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Where does the stack of each program begin in memory?

I understand that there is randomize address space option which will randomly choose an address. If the option is disabled, does each program start from the same address?

What if we open two terminals and run two programs concurrently; will the system use same beginning address for the stacks of the two programs (by overwriting the the previous program's stack and loading the current program's stack in the same location during context switch)?

What if I run a program by calling an exec()-family function like in the following example; will there be different stack for this program and a different stack for "vulnerable" program? Or there will just be a different stack frame for vulnerable on top of the calling program's stack?

int main(int argc, char *argv[]) {
  char *buff, *ptr;
  int i;
  bsize  = atoi(argv[1]);

  if (!(buff = malloc(bsize))) {
    printf("Can't allocate memory.\n");
  for (i = 0; i < bsize; i+=4)
    buff[i] = '0';

  execl("/home/amulya/Desktop/CMPE209/HWs/HW2/vulnerable","vulnerable", buff, NULL);
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On what platform? Windows? Unix? Which Unix? –  John Saunders Oct 3 '09 at 23:37

2 Answers 2

You need to learn about Virtual Memory. Yes, it's likely that if an OS does not have Address Space Layout Randomization (ASLR) that all programs will have their stack at the same VIRTUAL address. but that doesn't mean the OS has to move the previous program's stack just to context switch to another program, because via virtual memory it just needs to make sure the two programs have the same base VIRTUAL address, but each virtual address can have a different PHYSICAL location. (this is whole paragraph is entirely dependent on the OS),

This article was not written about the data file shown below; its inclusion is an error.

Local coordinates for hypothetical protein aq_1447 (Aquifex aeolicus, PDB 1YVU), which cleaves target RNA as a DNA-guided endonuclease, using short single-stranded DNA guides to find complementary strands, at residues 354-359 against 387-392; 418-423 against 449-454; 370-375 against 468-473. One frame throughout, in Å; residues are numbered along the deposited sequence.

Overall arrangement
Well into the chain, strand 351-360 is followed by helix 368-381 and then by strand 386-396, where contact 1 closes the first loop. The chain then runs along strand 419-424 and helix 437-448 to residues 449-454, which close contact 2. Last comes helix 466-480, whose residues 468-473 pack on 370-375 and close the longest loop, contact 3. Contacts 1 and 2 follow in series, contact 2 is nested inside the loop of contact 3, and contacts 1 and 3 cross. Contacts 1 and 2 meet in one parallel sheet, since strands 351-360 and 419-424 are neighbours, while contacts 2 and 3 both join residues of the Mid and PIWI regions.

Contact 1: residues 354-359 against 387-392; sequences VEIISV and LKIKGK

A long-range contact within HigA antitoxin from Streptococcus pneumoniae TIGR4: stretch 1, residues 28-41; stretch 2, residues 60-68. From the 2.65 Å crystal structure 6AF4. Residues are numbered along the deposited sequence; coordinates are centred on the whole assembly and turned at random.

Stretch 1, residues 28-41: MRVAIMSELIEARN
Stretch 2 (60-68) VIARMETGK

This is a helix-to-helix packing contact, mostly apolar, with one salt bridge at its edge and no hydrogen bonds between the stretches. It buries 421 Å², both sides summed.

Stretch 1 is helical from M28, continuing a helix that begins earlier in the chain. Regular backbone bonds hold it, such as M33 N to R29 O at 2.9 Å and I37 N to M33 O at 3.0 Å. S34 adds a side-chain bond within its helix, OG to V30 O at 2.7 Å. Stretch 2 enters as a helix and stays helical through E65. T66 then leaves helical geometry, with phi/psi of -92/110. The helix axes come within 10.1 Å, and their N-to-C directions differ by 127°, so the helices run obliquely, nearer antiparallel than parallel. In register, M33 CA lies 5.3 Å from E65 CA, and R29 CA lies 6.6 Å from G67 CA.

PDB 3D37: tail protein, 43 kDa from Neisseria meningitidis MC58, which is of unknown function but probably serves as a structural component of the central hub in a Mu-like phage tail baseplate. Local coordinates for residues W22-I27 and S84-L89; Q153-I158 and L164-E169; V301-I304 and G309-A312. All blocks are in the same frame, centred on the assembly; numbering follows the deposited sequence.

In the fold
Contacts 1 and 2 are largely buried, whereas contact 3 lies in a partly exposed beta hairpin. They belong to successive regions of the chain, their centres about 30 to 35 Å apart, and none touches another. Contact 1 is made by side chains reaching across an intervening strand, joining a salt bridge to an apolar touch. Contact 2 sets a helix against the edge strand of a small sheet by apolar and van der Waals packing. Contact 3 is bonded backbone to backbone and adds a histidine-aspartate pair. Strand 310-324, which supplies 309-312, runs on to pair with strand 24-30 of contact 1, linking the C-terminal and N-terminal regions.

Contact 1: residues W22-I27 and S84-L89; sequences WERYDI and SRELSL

As to your second question, execve replaces the current running program with the program to be executed, this includes replacing the current text/data segments as well as the stack, so the program executed will not see the previous program's stack.

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The answer really depends on the OS and arch you are using. It appears you are using a *nix variant, and odds are that means Linux.

For Linux, before randomization became standard, the default was just short of where kernel space began. On my x86 system, the region used for stack is (with ASLR disabled) by default: bffea000 - c0000000

NOTE: the value I provided is not necessarily accurate for all systems, but that's what it is for my system.

On modern Linux systems the stack will be at a fairly random address. You can verify this by running this several times in a row:

cat /proc/self/maps | grep "\[stack\]"

If the option is disabled, I would expect all programs stacks to default to the same location (the end of user space).

Running a program with exec replaces your address space with the new program's; this will include the stack, so it'll end up in the same location as any other program run. Think about it: your shell program has to do a fork/exec to run the program just the same as your program will does...

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Thanks for the reply. I ran some experiments today and found out that the vulnerable program's stack is built on top(at a lower address i.e assuming top is towards lower addresses) of the calling program's stack. I say this because the memory address allocated for a variable in vulnerable(vulnerable has only one variable so there is no chance that its frame could be bigger than the calling program's frame) is on a lower address than the calling program's esp. –  user183766 Oct 6 '09 at 1:46

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